The reach of the Caliphate.

The reach of the Caliphate.

Sadly, in the 600s AD with the rise of the first Patriarchal Caliphate, Galilean was quickly supplanted as the everyday language in Galilee by Arabic, and the linguistically “orphaned” Western, Galilean texts soon fell into the hands of Eastern Aramaic-speaking scribes for preservation.

As these scribes transmitted and re-copied these texts over the next thousand years, they were amazed at how many “errors” they found in them. They took it upon themselves to freely correct the spelling and grammar mistakes wherever they came across them. At the time, they did not realize that most of these “errors” were not mistakes at all, but were proper Galilean Aramaic.

It was not until the discovery of Galilean manuscripts in a genizah in Cairo, Egypt that scholars had realized what had happened. A genizah for all intents and purposes, is a manuscript “cemetery” where old, worn-out manuscripts were retired and eventually ceremonially buried. These old manuscripts displayed “uncorrected” features that made sense of a number of curiosities about Galilean that scholars had been pondering over for a very long time. From there, they were able to paint a better picture about the dialect.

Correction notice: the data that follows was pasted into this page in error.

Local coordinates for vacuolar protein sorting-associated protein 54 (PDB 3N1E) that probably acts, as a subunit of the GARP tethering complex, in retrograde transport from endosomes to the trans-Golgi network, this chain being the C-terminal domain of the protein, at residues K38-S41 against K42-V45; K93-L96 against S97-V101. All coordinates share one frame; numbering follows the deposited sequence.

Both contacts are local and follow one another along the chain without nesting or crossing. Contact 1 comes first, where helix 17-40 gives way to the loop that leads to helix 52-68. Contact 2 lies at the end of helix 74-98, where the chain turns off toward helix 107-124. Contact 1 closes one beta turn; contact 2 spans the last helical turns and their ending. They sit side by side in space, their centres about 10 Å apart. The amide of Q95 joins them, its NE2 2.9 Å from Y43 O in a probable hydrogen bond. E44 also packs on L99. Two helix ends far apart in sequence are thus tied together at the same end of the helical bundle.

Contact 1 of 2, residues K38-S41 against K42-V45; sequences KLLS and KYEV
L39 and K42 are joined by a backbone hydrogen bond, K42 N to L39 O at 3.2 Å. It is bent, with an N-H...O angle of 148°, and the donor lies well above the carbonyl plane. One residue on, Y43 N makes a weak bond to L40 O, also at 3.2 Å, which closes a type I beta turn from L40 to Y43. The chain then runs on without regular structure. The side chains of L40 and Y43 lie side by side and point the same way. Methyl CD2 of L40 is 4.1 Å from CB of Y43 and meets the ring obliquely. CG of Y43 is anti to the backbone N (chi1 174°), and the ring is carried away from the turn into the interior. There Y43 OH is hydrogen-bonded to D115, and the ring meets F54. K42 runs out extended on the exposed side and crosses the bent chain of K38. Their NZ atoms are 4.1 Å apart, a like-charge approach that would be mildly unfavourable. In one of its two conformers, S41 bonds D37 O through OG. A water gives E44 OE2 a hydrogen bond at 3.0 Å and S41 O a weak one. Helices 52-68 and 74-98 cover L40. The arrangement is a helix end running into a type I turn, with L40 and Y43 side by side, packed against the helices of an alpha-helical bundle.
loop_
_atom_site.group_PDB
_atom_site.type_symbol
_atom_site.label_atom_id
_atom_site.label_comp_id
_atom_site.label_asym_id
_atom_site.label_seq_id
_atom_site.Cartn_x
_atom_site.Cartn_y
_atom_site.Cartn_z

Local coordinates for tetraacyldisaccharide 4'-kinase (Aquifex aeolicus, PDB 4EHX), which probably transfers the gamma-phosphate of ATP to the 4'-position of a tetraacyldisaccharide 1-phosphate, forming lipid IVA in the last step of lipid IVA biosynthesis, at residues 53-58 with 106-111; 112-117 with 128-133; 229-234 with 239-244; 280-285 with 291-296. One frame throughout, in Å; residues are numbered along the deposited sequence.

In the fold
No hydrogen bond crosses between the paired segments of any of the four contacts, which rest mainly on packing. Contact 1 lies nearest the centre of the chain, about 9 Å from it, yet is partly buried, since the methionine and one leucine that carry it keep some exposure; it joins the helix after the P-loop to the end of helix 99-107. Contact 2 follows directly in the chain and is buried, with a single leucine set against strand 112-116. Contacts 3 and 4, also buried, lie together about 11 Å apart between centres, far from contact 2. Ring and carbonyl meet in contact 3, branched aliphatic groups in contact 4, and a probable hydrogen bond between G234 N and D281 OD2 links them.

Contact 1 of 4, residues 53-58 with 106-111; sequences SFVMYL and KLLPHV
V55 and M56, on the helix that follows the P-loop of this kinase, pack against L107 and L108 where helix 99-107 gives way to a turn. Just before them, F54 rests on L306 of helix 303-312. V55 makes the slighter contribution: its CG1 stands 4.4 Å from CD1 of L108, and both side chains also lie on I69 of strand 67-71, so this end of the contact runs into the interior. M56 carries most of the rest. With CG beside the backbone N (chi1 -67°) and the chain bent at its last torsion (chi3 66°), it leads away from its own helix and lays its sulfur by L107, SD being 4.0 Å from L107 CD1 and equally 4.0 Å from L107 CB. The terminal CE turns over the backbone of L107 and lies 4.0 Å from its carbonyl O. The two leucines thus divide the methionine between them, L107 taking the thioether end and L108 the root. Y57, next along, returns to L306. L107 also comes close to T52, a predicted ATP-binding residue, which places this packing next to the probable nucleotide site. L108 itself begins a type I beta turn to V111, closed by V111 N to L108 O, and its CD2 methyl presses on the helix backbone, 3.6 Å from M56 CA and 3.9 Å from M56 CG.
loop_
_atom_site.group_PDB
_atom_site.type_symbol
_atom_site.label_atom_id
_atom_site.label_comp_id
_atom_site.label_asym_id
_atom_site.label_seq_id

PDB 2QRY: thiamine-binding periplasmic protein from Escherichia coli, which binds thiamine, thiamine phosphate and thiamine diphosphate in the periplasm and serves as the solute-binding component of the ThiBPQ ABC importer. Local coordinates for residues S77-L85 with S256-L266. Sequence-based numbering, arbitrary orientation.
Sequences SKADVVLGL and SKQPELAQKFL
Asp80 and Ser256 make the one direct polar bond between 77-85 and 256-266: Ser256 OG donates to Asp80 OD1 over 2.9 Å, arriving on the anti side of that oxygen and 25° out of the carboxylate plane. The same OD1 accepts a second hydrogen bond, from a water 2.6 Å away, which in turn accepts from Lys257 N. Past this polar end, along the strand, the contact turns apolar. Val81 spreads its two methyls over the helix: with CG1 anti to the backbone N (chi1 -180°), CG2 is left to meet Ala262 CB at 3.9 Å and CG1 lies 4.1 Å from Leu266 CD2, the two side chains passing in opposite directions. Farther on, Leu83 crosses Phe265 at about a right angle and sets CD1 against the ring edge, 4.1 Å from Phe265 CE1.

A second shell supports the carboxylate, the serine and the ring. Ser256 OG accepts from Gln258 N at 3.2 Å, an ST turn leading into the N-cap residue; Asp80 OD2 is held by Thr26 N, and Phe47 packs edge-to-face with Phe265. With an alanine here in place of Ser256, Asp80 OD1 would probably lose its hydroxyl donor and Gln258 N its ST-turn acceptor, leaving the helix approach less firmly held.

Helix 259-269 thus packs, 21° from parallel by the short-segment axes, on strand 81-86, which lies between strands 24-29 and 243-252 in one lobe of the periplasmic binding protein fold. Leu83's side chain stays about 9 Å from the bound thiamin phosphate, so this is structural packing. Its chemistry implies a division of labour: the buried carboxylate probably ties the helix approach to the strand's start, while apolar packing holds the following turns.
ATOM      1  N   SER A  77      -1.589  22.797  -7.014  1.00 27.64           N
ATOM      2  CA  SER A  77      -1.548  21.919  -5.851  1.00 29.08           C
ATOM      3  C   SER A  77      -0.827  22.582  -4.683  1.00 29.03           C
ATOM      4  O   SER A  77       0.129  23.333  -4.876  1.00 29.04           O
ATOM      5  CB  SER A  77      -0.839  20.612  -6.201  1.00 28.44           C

Solomon Schechter studying documents from the Cairo Geniza, c. 1895.

Solomon Schechter studying documents from the Cairo Geniza, c. 1895.

These particular discoveries about Galilean are so recent (most made in the past ~50 years) that to this day, every grammar written on the Galilean dialect to date has fallen victim to these corrupt “corrections.” There is still no properly articulated formal syntax.

This means that anyone who wants to learn Galilean has a huge task ahead of them, and must first learn classical Aramaic dialects before turning to a more holographic approach and hard-to find resources. Even today, Galilean tends to give scholars who are more familiar with the more prolific Eastern Aramaic dialects pause with its unusual spelling, vocabulary, and grammar.

By purchasing this bracelet, you are directly — and in no small way — helping to bring Galilean Aramaic out of obscurity. Your support is greatly appreciated!